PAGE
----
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The Sermon on the Mount

Joseph Chaumet
Joseph Chaumet

The Sermon on the Mount is the first of Jesus’ five long speeches in the Gospel of Matthew. It is a three-chapter summary of Jesus’ moral instruction. One of its chief subjects is the Law of Moses (Matt 5:17-48). The speech is controversial because it seems to assert, contrary to Paul and most later Christian tradition, that followers of Jesus should still observe the entirety of the Law, which would seemingly include circumcision and dietary regulations (Matt 5:17-20). At the same time, it also appears to dispense with several parts of the Law (Matt 5:31-48). Does the passage contradict itself? Or is it consistent with the perspective of Matthew’s gospel as a whole?

Does the Sermon on the Mount teach that Christians should still observe the Law of Moses?

The six paragraphs addressing the law concern anger (Matt 5:21-26), lust (Matt 5:27-30), divorce (Matt 5:31-32), oaths (Matt 5:33-37), revenge (Matt 5:38-42), and love (Matt 5:43-48). Many biblical scholars label these paragraphs “antitheses,” because in their view Jesus and Moses are at odds with each other. The Law of Moses permits divorce (Deut 24:1-4), oaths (Lev 19:12; Num 30:2-3; Deut 23:22), and retaliation (Exod 21:24-25; Lev 24:20; Deut 19:21). Jesus, with his repeated “but I say to you,” prohibits all of them.

Yet there are problems with supposing that Jesus contradicts the Law of Moses. Matt 5:17-20 says explicitly that Jesus has not come to abolish the Law and the Prophets. To the contrary, people should obey and teach them. One could scarcely be any clearer. It looks very much as though Matt 5:17-20 is located precisely where it is in order to prevent readers from imagining that Jesus, in the paragraphs that follow, intends to undo the teachings of Moses.

But how can this be, if Jesus abolishes divorce and oaths and forbids retaliation? The problem may be an illusion, if we think in terms of practice: those who obey Jesus’ words will not transgress any law in the Hebrew Bible. Moses may allow divorce, but he does not command it. He may allow oaths, but he does not demand them. And he may allow retaliation, but he does not require it. So shunning divorce, oaths, and retaliation does not violate what the Law of Moses commanded.

This way of looking at things is consistent with the way Matthew, as compared to the other Gospels, treats some matters. For example, in a discussion of dietary customs in Mark 7:1-23, the evangelist Mark comments that Jesus declared all foods clean (Mark 7:19). Matthew, in his version of the same story, says nothing comparable (Matt 15:1-20). This omission would make sense if the Christian readers of Matthew’s gospel were still expected to follow dietary and other Jewish laws. Similarly, in Mark 13:18, Jesus tells his followers to pray that tribulation not overtake them in winter. In the parallel account in Matt 24:20, Jesus tells them to pray that they not be overtaken “in winter or on a sabbath.” This expanded version seems to assume that the Sabbath still matters for readers of this gospel.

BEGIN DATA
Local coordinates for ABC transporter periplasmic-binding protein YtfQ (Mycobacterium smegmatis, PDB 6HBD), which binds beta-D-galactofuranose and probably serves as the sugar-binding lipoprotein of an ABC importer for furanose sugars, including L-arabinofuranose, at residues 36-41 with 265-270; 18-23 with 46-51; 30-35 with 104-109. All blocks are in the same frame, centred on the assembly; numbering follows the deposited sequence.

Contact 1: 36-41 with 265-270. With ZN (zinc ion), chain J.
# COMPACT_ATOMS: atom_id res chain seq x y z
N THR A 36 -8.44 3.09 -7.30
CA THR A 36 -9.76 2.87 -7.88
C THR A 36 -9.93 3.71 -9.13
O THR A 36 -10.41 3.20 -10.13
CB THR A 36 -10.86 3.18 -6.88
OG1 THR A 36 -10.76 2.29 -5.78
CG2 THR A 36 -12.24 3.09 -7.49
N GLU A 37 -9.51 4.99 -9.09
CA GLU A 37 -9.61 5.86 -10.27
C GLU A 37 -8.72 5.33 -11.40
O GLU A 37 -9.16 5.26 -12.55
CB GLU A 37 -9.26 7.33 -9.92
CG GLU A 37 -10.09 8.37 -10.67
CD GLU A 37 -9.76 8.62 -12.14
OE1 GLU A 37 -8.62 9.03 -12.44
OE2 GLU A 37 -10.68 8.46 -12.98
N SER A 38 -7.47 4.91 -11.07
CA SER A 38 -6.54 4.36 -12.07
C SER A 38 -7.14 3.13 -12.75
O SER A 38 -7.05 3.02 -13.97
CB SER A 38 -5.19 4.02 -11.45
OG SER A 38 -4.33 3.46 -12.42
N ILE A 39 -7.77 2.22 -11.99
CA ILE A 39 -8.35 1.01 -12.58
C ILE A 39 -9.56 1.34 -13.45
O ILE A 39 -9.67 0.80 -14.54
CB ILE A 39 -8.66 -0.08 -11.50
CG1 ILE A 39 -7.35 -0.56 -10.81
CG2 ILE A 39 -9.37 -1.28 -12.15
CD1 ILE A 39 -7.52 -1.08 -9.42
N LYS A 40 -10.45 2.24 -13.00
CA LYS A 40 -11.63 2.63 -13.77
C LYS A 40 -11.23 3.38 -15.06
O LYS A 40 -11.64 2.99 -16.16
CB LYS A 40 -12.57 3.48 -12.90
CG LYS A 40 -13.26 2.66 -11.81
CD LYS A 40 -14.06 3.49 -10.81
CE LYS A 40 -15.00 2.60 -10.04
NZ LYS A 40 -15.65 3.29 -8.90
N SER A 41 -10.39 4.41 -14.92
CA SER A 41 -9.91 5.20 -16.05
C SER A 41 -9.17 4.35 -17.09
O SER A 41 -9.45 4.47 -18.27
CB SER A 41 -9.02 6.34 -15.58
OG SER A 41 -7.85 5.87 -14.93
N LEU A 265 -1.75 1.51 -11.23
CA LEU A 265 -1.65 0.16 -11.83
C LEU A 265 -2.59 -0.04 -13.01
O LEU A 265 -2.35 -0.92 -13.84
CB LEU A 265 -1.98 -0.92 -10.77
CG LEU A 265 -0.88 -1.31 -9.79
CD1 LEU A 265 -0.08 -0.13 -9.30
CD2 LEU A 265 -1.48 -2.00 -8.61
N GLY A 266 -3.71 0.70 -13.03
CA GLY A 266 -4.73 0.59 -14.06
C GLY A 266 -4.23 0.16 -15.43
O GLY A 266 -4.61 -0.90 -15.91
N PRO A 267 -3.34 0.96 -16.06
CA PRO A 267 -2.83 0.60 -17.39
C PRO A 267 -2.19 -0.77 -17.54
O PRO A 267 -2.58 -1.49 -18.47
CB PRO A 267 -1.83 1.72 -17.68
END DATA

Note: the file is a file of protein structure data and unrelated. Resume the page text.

Another striking example is Matt 23:23, where Jesus rebukes the scribes and Pharisees with these words: “Hypocrites! For you tithe mint, dill, and cummin, and have neglected the weightier matters of the law: justice and mercy and faith. It is these you ought to have practiced without neglecting the others.” The closing words, “without neglecting the others,” appear to assume the continuing validity of the Law of Moses for followers of Jesus. So it is natural to think of Matthew’s gospel as representing a type of Law-observant Christianity, a Jewish Christianity that wanted to preserve the old traditions along with the new (Matt 8:17, Matt 13:52).

Does the Sermon on the Mount intentionally contradict Paul?

Matt 5:17 appears to rebut a real misunderstanding. That is, Matthew knows somebody who believes and teaches that Jesus came to annul the Law and the Prophets. The text would probably not be so adamant about denouncing a purely hypothetical position, one held by no one. But who is the individual or group to which Matthew reacts? Who taught that the era of the Law and Prophets had come to an end with Jesus? An answer almost inevitably suggests itself: Paul. He taught that it was not necessary for Christians to observe the Law of Moses, and he was, as far as we know, the most famous proponent of that position in the early church. Is he then the object of Matthew’s polemical text? Matt 5:17-20 certainly sounds anti-Pauline.

Many Christians have an understanding of Scripture that rejects the idea that Matthew deliberately opposes Paul. If, however, we think in historical rather than theological terms, it is hard to dismiss the possibility, even if it cannot be proven. This is all the more plausible because Acts, Romans, and Galatians show that Paul’s view of the law was controversial—certain Jewish Christians disagreed with him. Moreover, another New Testament epistle, James, attacks the view that faith without works can save a person (Jas 2:14-26). From the time of Martin Luther on, many have argued persuasively that James takes aim at Paul and his Law-free gospel. It may be the same with Matthew’s gospel, which has many other interesting points of contact with James.